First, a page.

A council at the centre of Scott Morrison’s drought-relief controversy has also knocked back government funding to help suffering farmers.
The south-west Victorian shire told the state government they won’t be using a cash injection offered to it for a bushfire relief program meant to help rural fire victims.
Moyne Shire Council is in the national spotlight after it was revealed the Prime Minister had allocated $1 million for drought relief to the area farmers say is actually “waterlogged”.
Councillors were surprised to hear about the cash splash and on Tuesday voted to turn it down, saying other areas in Australia needed it more.
Local farmer and councillor Colin Ryan said there was no way the council could accept the money when “farmers were suffering, living in dust bowls, unable to feed their cows or their families” in other parts of the country.
“How could we accept this money when it’s not needed?” Cr Ryan said.
Responding to criticism about the funding mishap, Drought Minister David Littleproud has ordered a review of the Bureau of Meteorology figures that were used to decide the grant allocations.
It’s not the first time Moyne Shire Council has turned down a cash boost recently.
In July, the council rejected $70,000 of state funding to sustain a bushfire relief service that helped farmers recovering from last year’s St Patrick’s Day bushfires that ripped through rural south-west Victoria.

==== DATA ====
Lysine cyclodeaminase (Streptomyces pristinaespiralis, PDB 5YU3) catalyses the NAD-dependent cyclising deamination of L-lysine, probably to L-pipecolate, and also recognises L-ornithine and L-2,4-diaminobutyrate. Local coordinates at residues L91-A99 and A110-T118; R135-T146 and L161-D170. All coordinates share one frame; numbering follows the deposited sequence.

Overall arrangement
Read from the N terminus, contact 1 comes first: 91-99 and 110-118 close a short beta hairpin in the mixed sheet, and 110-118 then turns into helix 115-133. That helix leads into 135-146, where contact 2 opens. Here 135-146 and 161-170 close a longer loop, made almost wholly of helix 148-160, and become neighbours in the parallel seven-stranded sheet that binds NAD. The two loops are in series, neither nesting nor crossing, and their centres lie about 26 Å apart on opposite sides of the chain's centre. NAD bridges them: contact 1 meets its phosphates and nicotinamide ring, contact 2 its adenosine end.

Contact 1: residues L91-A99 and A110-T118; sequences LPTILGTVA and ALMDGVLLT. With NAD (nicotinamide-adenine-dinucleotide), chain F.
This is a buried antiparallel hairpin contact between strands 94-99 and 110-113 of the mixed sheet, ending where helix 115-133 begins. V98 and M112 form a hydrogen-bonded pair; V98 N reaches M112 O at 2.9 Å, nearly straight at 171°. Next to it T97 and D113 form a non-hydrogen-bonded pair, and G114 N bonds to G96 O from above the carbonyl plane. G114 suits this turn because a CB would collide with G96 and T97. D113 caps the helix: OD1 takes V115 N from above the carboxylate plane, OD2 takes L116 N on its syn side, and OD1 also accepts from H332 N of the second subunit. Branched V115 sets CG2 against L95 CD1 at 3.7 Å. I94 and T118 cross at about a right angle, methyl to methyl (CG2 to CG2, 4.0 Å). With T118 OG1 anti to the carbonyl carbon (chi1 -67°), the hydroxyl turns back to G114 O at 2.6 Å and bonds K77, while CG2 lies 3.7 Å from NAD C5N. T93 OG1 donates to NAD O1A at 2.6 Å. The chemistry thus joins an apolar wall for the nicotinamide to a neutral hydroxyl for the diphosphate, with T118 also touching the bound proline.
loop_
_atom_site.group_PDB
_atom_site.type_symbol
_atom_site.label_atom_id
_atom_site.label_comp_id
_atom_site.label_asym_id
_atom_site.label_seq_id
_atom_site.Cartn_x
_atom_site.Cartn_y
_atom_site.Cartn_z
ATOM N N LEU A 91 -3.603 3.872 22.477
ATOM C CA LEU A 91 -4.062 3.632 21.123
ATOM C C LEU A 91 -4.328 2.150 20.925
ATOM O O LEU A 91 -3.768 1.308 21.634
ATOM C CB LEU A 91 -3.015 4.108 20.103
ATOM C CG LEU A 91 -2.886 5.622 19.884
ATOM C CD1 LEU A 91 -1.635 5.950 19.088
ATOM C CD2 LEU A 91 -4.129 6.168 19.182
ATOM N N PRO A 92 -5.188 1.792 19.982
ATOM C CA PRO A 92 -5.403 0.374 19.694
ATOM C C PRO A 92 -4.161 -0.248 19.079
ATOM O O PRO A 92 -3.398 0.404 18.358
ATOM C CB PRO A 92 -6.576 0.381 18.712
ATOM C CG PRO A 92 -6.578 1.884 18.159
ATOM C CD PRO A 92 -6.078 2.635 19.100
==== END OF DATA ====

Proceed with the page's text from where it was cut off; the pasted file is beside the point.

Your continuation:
Twice a week, two council employees would drive a van around the shire serving hot drinks and sausages and listening to families whose properties and businesses had been destroyed by flames.
The community-led initiative proved so successful that the pair behind the project were invited to present the format at several emergency management conferences around Australia.
Despite its success in forging strong bonds among the devastated rural community, the council pulled the pin on the project, saying it was putting too much pressure on staff.
Farmer Jack Kenna said while he didn’t know a single farmer battling drought conditions in the shire, he knew plenty still recovering from the bushfires.
“They’re struggling, but certainly not because of the drought,” Mr Kenna, who has lived in the shire his whole life, told The New Daily.
“Obviously there are still people struggling from the fires, from what it’s left behind physically, mentally and financially.”
Mr Kenna said this year’s winter had been so wet and cold that in some instances it was taking a toll on farmers’ livestock.
“If anything, it’s been too wet through winter and they’ve been waterlogged,” he said.
One farmer, who wished to remain anonymous, said she had to pay for a helicopter to spread fertiliser this year because it was too muddy on her property to travel through the paddocks.
Drought-relief funding is typically spent on projects such as building extra water storage tanks, engaging drought-support officers and providing a water supply that is not of drinking quality but may be used for other purposes, a Department of Infrastructure spokesperson said.
Despite near-average rainfall around some capital cities, September has been much drier than average for large parts of Australia.
The Bureau of Meteorology’s most recent climate outlook predicts October will be drier than average for almost the whole of Australia, particularly in the southern and eastern parts of the country.
Temperatures during the day are very likely to remain warmer than average across Australia over the next three months, increasing the chance of early heatwaves and windy days amid a high fire danger period.
Other LGAs that received drought relief funding in 2019:
New South Wales
- Edward River
- Bathurst Regional
- Adelaide Plains
- Port Pirie City and District
- Renmark Paringa
- Berri Barmera
- Unincorporated Far North SA
- Copper Coast
- Murray Bridge
- Flinders Ranges
- Break O’Day
- Glamorgan Spring Bay